So they indicted Trump. For giving money to a porno star to shut her up. Goodness gracious! The long and circuitous elephant hunt has now bagged itself a trophy squirrel to proudly display.
I am not an attorney, but after years of official investigations, two impeachments, endless rumor mongering, and the bloodlust of liberal journalists and cable news clowns, I expected significant charges that justified the endless quest to indict former President Trump—for something.
The stench of partisan prosecution is hard to avoid here.
Given that Democrats would rather scoop out their own eyes with a melon baller than live through a second Trump administration, the desperate need for an indictment was there, the compliant Manhattan D.A. was willing, and the corporate news media jumped at the bait like the trained seals they now are.
It also seems the case that Democrats needed to nail Trump before the Hunter Biden saga turns into a legal quagmire that sucks in our semi-lucid President. Other concerns could be that the revelations in the diary of Ashley Biden, the one where she details her forced adolescent showers with Daddy Joe, or the endless meat grinder of the war in Ukraine, now costing tens of billions of dollars and producing a humanitarian nightmare, will soon crash through the pointless celebrity bulletins and speculative nonsense used to distract and entertain us while our country rapidly goes bankrupt.
On my bookshelves is a lovely edition of “A Treasury of the World’s Great Speeches”, which was published in 1954. Reading through it at my leisure over the course many years, I have often been struck by the erudite prose of so many great figures of the past—and how poorly the thin gruel that passes for political discourse today compares. I have also wondered why this is the case.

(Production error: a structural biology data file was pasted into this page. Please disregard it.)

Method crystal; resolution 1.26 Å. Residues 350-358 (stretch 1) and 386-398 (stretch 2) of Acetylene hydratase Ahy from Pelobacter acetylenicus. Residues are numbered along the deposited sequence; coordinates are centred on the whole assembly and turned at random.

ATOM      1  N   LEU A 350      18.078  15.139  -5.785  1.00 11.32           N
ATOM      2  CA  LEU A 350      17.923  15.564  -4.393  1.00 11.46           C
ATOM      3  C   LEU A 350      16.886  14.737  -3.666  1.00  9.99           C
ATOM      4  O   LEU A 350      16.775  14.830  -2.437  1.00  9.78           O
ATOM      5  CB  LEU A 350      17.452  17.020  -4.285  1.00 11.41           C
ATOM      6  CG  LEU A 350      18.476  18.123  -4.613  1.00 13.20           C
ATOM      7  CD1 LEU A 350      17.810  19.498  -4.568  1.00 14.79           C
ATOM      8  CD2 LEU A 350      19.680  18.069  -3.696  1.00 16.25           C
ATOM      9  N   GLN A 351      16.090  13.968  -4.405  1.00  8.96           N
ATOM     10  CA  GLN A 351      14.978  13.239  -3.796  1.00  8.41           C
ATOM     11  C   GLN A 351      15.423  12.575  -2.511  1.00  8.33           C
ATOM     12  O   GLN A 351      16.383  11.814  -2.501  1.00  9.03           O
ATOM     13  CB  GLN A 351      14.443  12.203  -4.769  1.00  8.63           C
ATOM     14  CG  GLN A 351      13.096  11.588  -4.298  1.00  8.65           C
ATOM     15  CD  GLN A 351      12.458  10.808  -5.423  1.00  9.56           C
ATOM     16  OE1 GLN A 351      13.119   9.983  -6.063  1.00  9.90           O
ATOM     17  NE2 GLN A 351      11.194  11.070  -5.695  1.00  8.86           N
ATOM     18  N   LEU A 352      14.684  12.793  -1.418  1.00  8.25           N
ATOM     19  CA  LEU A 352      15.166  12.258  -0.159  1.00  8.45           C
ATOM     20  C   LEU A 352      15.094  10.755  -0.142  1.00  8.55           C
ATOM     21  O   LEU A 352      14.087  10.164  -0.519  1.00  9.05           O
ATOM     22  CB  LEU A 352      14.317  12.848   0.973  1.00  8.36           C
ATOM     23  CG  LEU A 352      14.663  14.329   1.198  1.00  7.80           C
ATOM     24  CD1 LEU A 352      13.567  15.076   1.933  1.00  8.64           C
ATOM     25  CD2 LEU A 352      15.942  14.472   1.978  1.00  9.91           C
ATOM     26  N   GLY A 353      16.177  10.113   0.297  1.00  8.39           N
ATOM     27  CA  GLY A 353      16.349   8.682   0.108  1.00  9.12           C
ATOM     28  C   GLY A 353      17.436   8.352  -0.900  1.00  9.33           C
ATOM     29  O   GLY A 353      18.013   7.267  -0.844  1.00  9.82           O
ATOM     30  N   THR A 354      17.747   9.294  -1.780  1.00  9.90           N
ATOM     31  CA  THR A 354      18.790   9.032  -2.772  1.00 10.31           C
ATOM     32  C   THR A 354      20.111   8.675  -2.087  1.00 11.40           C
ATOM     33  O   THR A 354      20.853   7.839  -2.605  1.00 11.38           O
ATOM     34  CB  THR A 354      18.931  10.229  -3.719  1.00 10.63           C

It might perhaps be true that we have as a species grown stupider over time, but I suspect the reasons for the decline of our oration lie elsewhere.
In our modern media age, one that lives by the sound bite and privileges personal rants over deep thought, I find it difficult to believe a truly brilliant individual has any chance of success at swaying public opinion. Speakers and thinkers such as Cicero, the greatest orator of ancient Rome, or Wendell Phillips, a young lawyer who spoke for the abolition of slavery at a public meeting in Boston many decades prior the American Civil War, would do very poorly on a cable news scream-fest or in a Twitter fight because their ideas are too complex and sophisticated to survive the distillation to an inane slogan or vicious meme. I am not even certain that Lincoln’s Gettysburg Address, a masterly invocation that times out to under two mere minutes, could hold sway over our attenuated attention spans today.
We also must face up to our dysfunctional habit of believing that difficult problems—which have often been exacerbated by our previous attempts at solutions—can be solved without sacrifice. Fewer Americans than ever seem to understand that painless cures exist only in fairy tales. We should be far more suspicious than we are of glib assurances that all of life’s difficulties can be magically waved away—or simply ignored without any consequence. It would be interesting to hear the reaction to an American politician proclaiming he had “nothing to offer but blood, toil, tears, and sweat” (as Winston Churchill told the British people at the onset of World War Two) in response to any one of the many problems facing our country today. Would we rise to the challenge? I have my doubts.